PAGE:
If you're over the age of 55, you no doubt remember where you were during the lunch hour on Nov. 22, 1963.
Me, I was a tubby little imp in Mrs. Chambers' third-grade class at Mount View Elementary in Omaha, Neb. It was she who dropped the shocking news that President John F. Kennedy had been felled by an assassin's bullet in Dallas. It marked my first, and still most memorable, encounter with death. It took me months to get over it. Or, at least I thought it did, because does anyone really get over such a tragedy when you're just 9 years old? Or, any age, for that matter?
Perhaps that explains why Americans — even those whose parents weren't even born until after 1963 — are so obsessed with the crime that allegedly ended our nation's innocence. But I think it's more because it was America's first communal video event, one brought directly into our living rooms courtesy of the big-three (and only three) networks. That would be CBS, NBC and ABC for you young'uns. Our video fixation only multiplied with Life magazine's release of the infamous Zapruder film, which captured the shooting in all its gruesome detail. From that point on, a nation of ghouls and conspiracy theorists became hooked on all things Kennedy, a jones that seemed to grow exponentially after the murder of JFK's brother, Bobby, and the mysterious death of Mary Jo Kopechne while in the company of his youngest sibling, Ted.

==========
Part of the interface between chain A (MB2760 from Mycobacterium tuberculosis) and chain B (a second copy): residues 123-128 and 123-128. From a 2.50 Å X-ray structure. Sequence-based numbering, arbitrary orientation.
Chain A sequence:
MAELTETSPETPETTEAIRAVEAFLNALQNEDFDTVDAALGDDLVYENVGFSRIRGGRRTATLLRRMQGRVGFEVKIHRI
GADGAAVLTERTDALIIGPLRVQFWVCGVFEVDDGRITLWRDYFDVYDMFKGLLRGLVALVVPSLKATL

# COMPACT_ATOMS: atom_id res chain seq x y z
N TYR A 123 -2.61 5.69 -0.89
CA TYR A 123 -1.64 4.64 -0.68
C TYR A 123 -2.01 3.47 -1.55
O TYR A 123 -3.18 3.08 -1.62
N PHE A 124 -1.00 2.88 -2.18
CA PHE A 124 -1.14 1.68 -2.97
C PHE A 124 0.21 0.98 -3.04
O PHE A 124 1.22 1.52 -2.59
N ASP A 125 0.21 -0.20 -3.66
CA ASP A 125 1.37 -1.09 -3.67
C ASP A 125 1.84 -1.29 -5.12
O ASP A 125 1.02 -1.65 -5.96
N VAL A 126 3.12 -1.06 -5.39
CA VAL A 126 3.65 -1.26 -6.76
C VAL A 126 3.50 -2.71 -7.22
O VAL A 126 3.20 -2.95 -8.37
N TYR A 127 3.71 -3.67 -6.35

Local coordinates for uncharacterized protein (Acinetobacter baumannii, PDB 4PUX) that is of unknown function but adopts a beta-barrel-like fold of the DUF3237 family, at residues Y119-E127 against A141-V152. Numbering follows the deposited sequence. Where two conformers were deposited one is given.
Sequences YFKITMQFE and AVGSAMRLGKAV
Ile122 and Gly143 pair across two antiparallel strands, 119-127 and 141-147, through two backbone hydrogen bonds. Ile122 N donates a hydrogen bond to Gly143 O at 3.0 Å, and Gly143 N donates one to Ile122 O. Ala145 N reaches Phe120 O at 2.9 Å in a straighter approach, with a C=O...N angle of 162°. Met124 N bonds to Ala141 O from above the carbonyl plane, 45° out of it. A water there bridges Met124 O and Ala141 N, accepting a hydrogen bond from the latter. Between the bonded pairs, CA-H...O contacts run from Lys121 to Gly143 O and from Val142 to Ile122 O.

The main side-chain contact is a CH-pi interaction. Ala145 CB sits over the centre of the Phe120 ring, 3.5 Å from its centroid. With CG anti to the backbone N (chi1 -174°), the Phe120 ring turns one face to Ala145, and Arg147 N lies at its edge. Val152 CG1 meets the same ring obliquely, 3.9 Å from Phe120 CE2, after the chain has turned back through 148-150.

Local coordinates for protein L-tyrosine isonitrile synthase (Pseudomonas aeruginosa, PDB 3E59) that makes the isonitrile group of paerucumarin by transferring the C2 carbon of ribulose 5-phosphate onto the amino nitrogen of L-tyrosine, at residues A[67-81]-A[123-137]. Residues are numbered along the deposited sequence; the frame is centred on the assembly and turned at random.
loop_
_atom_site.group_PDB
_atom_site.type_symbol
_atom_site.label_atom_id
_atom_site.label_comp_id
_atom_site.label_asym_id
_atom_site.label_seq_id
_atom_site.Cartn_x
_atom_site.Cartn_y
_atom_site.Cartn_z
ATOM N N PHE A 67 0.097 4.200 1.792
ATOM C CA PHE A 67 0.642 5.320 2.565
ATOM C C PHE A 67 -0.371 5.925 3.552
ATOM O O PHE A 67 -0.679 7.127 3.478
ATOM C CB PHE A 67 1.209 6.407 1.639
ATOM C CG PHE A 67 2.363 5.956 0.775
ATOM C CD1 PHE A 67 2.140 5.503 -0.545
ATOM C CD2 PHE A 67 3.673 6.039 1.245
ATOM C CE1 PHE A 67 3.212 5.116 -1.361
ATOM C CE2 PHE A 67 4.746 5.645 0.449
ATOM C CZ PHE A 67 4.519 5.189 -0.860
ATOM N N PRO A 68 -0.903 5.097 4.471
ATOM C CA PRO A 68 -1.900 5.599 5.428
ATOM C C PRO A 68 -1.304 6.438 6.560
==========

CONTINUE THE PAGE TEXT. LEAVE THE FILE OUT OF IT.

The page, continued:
Hollywood steps in
Sensing that growing fascination, Hollywood smartly decided to capitalize. But, curiously, it steered as clear as possible from depicting the actual assassination, opting instead to focus on either the president's heroics during the Cuban Missile Crisis ("The Missiles of October," "Thirteen Days") or the family's tawdry romantic entanglements (just about every TV miniseries from the excellent "Kennedy" to the ridiculous "The Kennedys").
Then along came Oliver Stone. His Oscar-nominated "JFK" was a conspiracy theorist's dream, implicating everyone from Castro to the mafia in the assassination. Only problem, precious little of it was based on fact, but, boy, what a fun movie to watch, especially with that endless parade of Hollywood royalty continually popping up in cameos. Kennedy even got into the act, courtesy of the Zapruder film, which was meticulously re-enacted throughout with Steve Reed playing the president's double.
According to the entertainment website IMDb, 24 others have portrayed JFK, beginning with Cliff Robertson in "PT-109" and carrying right on through to Rob Lowe in last weekend's TV debut of "Killing Kennedy." Who was the best? And who was the worst? And what is the definitive Kennedy movie or miniseries? Let's take a look:
The best actors
1. Martin Sheen, "Kennedy" (1983): He played Bobby Kennedy in 1974's sublime "The Missiles of October," then went one better by playing the president in arguably the best of the Kennedy miniseries. "Kennedy" originally aired during the week of the 20th anniversary of JFK's death. While he didn't win any Emmy love, Sheen did pick up a Golden Globe nomination for his uncanny parroting of the president, Boston accent and all.